“Start small, start with something and have trust that it will grow.”Zoe Kelland
This week, our Global Citizen Scholars had the opportunity to attend their 2nd Expert Workshop hosted by the BKMC featuring Zoe Kelland, Digital Campaigns Director at Global Citizen.
During the workshop, Zoe shared her experiences working with both Global Citizen and her own NGO Nakuru Children’s Project in Kenya and offered advice on how to scale a movement. She also had the opportunity to hear from each scholar about their own SDG Micro-Project for their communities.
During her presentation, Zoe shared some background information about Global Citizen, including their mission and the tools they use to activate over 4 million global citizens around the world.
Zoe also highlighted the organization’s tremendous impact over its’s 10-years of existence.
Additionally, to illustrate the way that Global Citizen works, Zoe exemplified a case-study in Sub-Saharan Africa where 1 in 10 girls miss school during their menstrual cycles. In 2018, Global Citizen organized a massive music festival in Johannesburg, South Africa in honor of Nelson Mandela’s 100th birthday. In the lead-up to the festival, Global Citizens sent 86,000 emails and 22,000 tweets to the South African Government demanding removal of the tax on sanitary products, funding for adequate sanitation in schools, and the provision of quality menstrual hygiene education for boys and girls. As a result, President Ramaphosa appeared on the stage during the festival and committed to taking action to provide sanitary products to girls with vulnerable backgrounds across the country.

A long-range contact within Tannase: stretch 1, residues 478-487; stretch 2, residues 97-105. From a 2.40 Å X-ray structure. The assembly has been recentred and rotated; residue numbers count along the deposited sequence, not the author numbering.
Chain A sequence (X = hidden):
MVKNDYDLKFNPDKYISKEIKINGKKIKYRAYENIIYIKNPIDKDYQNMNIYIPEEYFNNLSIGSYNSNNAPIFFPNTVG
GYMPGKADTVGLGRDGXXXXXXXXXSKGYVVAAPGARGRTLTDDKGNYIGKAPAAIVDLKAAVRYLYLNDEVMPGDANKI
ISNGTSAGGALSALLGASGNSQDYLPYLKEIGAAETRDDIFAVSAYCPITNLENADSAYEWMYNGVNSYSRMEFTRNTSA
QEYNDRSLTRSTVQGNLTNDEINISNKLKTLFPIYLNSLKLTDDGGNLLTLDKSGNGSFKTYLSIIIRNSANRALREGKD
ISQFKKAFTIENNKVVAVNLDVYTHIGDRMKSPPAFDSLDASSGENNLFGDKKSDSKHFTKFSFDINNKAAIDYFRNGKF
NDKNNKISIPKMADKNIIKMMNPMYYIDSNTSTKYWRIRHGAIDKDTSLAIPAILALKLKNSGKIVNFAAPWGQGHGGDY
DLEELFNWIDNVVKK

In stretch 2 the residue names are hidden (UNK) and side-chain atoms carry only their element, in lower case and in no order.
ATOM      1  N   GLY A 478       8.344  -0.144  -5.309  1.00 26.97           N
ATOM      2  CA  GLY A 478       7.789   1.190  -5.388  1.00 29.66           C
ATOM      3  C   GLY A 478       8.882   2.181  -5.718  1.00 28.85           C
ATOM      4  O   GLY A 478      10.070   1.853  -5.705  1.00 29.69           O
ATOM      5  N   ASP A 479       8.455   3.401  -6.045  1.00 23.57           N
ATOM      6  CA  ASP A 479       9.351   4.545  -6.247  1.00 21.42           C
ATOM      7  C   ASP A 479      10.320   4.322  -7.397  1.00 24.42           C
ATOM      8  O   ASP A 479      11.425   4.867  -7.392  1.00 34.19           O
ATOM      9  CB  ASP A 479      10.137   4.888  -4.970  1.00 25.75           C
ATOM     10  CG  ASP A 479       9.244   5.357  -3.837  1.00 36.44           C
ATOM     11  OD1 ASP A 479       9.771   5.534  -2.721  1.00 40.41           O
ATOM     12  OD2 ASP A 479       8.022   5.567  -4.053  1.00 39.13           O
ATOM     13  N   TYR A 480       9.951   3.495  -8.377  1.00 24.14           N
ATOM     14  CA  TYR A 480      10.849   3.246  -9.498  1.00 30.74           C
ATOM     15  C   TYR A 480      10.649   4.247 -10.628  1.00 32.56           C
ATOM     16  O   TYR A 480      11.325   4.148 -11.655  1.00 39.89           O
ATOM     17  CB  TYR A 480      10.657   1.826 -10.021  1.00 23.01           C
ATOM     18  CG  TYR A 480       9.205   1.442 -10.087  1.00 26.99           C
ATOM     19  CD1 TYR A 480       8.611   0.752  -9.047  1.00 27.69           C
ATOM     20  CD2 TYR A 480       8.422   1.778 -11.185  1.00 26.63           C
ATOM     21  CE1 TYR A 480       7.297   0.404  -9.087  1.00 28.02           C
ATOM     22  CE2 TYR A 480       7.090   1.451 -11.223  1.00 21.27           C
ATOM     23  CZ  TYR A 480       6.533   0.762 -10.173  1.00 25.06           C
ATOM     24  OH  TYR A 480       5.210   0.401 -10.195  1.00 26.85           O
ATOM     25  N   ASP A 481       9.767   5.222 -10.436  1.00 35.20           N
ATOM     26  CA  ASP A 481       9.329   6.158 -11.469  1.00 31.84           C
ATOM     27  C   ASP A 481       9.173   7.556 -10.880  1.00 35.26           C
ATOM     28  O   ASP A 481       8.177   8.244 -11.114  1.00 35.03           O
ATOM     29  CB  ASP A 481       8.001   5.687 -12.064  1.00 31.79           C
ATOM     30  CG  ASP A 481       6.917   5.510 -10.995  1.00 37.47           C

Zoe also shared a bit about her NGO Nakuru Children’s Project in Kenya. Nakuru works in partnership with government schools to support vulnerable children through every stage of their education: providing free school meals; building classrooms; paying their school fees; and establishing extra support for children with special needs.
Since its founding over 10 years ago, Nakuru Children’s Project has directly impacted an estimated 2,000 children — through providing 330,000 free school meals; sponsoring 148 kids through secondary school; building 20 classrooms and other facilities; and creating a special needs unit where 42 children now learn.
To conclude her presentation, Zoe offered her advice for how to scale a movement:
- Find a gap in the Market
- Make it accessible
- Tap into influencers
- Use the power of storytelling
- Start small and it will grow
To learn more about Global Citizen visit: https://www.globalcitizen.org/en/
To learn more about Nakuru Children’s project: https://www.nakuruchildrensproject.org.uk/